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Molecular Reactions and Machine Learning

The way ahead is bringing molecular reactions to the surface with machine learning

Professor Reinhard Maurer, Department of Chemistry, Warwick

I work on molecular reactions on surfaces because they present an intriguing scientific challenge. The Austrian theoretical physicist Wolfgang Pauli once said, “God made the bulk; the surface was invented by the devil”. Yet a lot of the chemistry that affects us happens at surfaces, from metal corrosion to catalytic converters in cars.

I was maybe six or seven when I convinced myself that I wanted to become a scientist, not necessarily knowing what that meant. I was inspired by scientists on the TV who seemed so consumed by their passion for something so abstract, so weird. I still love being drawn into the depths of abstract problems. At school and university, I enjoyed Chemistry, Physics and Maths, so computational chemistry is a natural fit for me.

As an undergraduate, I found the theoretical chemistry courses most interesting and realised that everything about quantum mechanics was exciting to me; quantum mechanics is the very reason why atoms are drawn to each other to form molecules.

My research focuses on understanding molecular reactions in catalysis, photochemistry and nanotechnology. I investigate the mechanisms of elementary surface reactions so that we can learn to optimize reaction conditions and exert greater control over surface chemistry, even down to the level of manipulating single molecules.

Typically, in chemistry, we provide energy via heat to initiate reactions and to break and make chemical bonds. Unfortunately, by heating we often activate many different chemical reactions at once. In surface catalysis, we ideally only want to selectively activate one or very few chemical reactions. This is the great challenge of chemical catalysis.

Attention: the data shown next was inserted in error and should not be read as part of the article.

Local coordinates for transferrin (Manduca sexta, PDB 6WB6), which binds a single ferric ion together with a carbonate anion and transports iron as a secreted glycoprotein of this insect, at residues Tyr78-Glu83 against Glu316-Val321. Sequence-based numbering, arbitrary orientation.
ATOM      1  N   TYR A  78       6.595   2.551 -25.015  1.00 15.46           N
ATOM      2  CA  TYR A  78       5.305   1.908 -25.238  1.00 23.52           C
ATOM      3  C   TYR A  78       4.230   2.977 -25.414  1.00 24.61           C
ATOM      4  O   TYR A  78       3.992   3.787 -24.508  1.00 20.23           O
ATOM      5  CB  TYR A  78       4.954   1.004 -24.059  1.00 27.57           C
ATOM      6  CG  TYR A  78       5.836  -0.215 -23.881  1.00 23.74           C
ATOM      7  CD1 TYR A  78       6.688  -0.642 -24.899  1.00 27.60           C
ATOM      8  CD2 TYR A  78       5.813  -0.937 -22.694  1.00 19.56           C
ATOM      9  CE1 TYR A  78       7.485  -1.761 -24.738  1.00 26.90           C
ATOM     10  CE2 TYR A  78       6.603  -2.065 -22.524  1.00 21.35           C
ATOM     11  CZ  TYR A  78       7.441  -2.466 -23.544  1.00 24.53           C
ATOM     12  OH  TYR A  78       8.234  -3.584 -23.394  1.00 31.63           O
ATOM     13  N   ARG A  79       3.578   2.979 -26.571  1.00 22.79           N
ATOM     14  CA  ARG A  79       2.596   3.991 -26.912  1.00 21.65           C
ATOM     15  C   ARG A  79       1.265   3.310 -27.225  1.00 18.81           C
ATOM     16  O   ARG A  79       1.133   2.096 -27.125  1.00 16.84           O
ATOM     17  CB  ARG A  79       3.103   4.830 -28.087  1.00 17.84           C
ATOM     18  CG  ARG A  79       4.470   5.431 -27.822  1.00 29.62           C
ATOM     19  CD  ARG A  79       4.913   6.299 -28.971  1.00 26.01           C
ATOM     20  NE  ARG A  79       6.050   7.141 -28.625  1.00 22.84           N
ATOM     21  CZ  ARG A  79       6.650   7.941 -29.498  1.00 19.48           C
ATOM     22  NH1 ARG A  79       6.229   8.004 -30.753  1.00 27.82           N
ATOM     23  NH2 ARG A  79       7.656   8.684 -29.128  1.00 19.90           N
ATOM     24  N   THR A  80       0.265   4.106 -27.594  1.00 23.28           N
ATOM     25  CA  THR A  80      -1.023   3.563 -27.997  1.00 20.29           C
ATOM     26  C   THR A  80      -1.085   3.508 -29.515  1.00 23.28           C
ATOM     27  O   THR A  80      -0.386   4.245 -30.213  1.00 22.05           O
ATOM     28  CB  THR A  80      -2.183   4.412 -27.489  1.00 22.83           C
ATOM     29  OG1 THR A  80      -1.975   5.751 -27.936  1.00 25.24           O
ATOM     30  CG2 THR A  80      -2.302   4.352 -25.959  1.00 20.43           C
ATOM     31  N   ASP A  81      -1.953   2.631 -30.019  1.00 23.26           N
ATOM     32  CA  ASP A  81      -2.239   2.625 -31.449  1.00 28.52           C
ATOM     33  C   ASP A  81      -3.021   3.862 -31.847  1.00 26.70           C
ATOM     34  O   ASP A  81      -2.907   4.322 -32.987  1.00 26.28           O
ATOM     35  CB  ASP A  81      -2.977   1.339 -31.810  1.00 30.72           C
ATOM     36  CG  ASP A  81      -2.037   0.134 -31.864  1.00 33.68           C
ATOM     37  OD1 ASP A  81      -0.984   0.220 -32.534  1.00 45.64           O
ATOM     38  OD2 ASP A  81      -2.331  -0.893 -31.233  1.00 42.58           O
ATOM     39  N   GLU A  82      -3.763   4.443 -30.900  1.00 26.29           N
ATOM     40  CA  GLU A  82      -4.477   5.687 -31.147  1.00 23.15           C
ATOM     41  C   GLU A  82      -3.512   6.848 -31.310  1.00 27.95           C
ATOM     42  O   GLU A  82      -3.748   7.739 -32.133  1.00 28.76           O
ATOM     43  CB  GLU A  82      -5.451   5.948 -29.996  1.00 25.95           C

The challenges of our time are connected to chemical reactions with high energy barriers, namely converting nitrogen into ammonia for fertilizer production and converting carbon dioxide into useful chemicals. Both cannot meaningfully be achieved by simply supplying heat. My current research focuses on how we can use light energy in combination with special “plasmonic” metal catalysts to catalyse such challenging reactions. Plasmonic metals (such as for example Copper) can accelerate chemical reactions not only as catalyst, but also because they very efficiently absorb light. This can result in unusual light-driven chemical processes that can more selectively break or make bonds than heat-driven processes could.

The Computational Surface Chemistry group that I lead has recently secured almost €1.5m of grant funding for a project called DeepSpark.

In this project, we seek to use advances in machine learning methodology to dramatically advance our ability to perform computer simulations of chemical reactions at surfaces that involve the coupled dynamics of atoms, electrons, and light. We use machine learning models, to create black boxes that can emulate how quantum mechanical systems will behave without actually having to solve the complicated underlying equations. This will allow us to rapidly simulate many different scenarios to identify the optimal conditions at which we can selectively break and make chemical bonds on surfaces with light.

My hope with DeepSpark is firstly that it will contribute to developing new experiments that reveal interesting new physics and chemistry insights. In the future, my dream is that we can achieve optimal control in catalysis; I want to be able to tell experimental colleagues the exact type of light and reaction conditions they need to create to make one specific reaction happen in a certain way.

As computational chemists, we don’t want to just look at existing experiments, but we want to propose new ones. There’s also potential in industry, because we could identify the most inefficient parts of huge chemical plants and replace them with something that uses light efficiently to make a reaction happen, enabling huge cost and efficiency savings in the process.

What drew me to Warwick was that there is a history of surface science and a clear desire to build a strong focus on computational science. But the best thing is that there are no barriers between disciplines, making it is easy to collaborate with colleagues across departments.


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